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Today's Stichomancy for Natalie Portman

The first excerpt represents the element of Air. It speaks of mental influences and the process of thought, and is drawn from Pierrette by Honore de Balzac:

you've pulled the blankets all over to your side. Good-evening."

"You shall see," said Vinet, grasping the colonel's hand affectionately.


About one o'clock that night three clear, sharp cries of an owl, wonderfully well imitated, echoed through the square. Pierrette heard them in her feverish sleep; she jumped up, moist with perspiration, opened her window, saw Brigaut, and flung down a ball of silk, to which he fastened a letter. Sylvie, agitated by the events of the day and her own indecision of mind, was not asleep; she heard the owl.

"Ah, bird of ill-omen!" she thought. "Why, Pierrette is getting up!

The second excerpt represents the element of Fire. It speaks of emotional influences and base passions, and is drawn from Across The Plains by Robert Louis Stevenson:

what they pride themselves! heaven knows where they have set their treasure!

There is one fable that touches very near the quick of life: the fable of the monk who passed into the woods, heard a bird break into song, hearkened for a trill or two, and found himself on his return a stranger at his convent gates; for he had been absent fifty years, and of all his comrades there survived but one to recognise him. It is not only in the woods that this enchanter carols, though perhaps he is native there. He sings in the most doleful places. The miser hears him and chuckles, and the days are moments. With no more apparatus than an ill-smelling lantern I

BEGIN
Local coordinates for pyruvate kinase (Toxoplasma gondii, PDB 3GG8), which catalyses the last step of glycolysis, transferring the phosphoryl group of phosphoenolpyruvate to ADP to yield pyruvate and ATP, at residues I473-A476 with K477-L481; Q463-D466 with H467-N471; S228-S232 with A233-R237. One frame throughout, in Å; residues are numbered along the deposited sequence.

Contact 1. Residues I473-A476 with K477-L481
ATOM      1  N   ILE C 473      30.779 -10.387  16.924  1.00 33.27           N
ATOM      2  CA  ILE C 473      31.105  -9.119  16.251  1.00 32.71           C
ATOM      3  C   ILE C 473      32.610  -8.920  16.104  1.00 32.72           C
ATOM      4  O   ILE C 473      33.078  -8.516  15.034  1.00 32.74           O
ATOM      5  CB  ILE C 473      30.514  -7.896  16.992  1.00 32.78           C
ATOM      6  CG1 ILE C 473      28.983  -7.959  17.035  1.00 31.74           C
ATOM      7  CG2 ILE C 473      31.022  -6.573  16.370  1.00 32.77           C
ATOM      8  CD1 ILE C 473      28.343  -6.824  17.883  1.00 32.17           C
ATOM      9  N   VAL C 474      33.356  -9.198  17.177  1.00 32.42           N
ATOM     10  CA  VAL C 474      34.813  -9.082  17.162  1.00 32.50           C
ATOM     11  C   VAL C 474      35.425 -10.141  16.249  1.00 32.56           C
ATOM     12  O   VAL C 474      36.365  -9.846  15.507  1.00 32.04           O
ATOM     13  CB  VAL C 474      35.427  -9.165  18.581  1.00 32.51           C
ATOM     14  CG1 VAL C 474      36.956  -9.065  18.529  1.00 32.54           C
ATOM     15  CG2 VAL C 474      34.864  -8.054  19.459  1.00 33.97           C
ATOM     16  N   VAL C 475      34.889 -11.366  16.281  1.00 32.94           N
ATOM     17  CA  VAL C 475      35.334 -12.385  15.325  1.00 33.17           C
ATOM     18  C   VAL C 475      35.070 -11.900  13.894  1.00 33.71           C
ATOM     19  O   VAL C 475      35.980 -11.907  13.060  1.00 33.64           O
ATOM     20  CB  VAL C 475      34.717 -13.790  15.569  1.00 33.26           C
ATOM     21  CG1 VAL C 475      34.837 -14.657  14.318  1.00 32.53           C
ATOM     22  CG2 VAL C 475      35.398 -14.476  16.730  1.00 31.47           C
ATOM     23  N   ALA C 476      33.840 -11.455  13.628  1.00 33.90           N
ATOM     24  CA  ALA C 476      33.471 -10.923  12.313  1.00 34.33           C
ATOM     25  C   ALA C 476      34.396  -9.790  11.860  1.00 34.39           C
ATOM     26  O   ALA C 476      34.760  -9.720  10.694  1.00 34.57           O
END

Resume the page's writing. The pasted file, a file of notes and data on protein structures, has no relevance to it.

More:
The third excerpt represents the element of Water. It speaks of pure spiritual influences and feelings of love, and is drawn from A Treatise on Parents and Children by George Bernard Shaw:

them to fascinate and dominate their contemporaries.

And the flatterers of Democracy are as impudently servile to the successful, and insolent to common honest folk, as the flatterers of the monarchs. Democracy in America has led to the withdrawal of ordinary refined persons from politics; and the same result is coming in England as fast as we make Democracy as democratic as it is in America. This is true also of popular religion: it is so horribly irreligious that nobody with the smallest pretence to culture, or the least inkling of what the great prophets vainly tried to make the world understand, will have anything to do with it except for purely secular reasons.

The fourth excerpt represents the element of Earth. It speaks of physical influences and the impact of the unseen on the visible world, and is drawn from The Coxon Fund by Henry James:

doubtless a little at his face, I privately asked Adelaide what he had found out. I shall never forget the look she gave me as she replied: "Everything!" She really believed it. At that moment, at any rate, he had found out that the mercy of the Mulvilles was infinite. He had previously of course discovered, as I had myself for that matter, that their dinners were soignes. Let me not indeed, in saying this, neglect to declare that I shall falsify my counterfeit if I seem to hint that there was in his nature any ounce of calculation. He took whatever came, but he never plotted for it, and no man who was so much of an absorbent can ever have been so little of a parasite. He had a system of the universe, but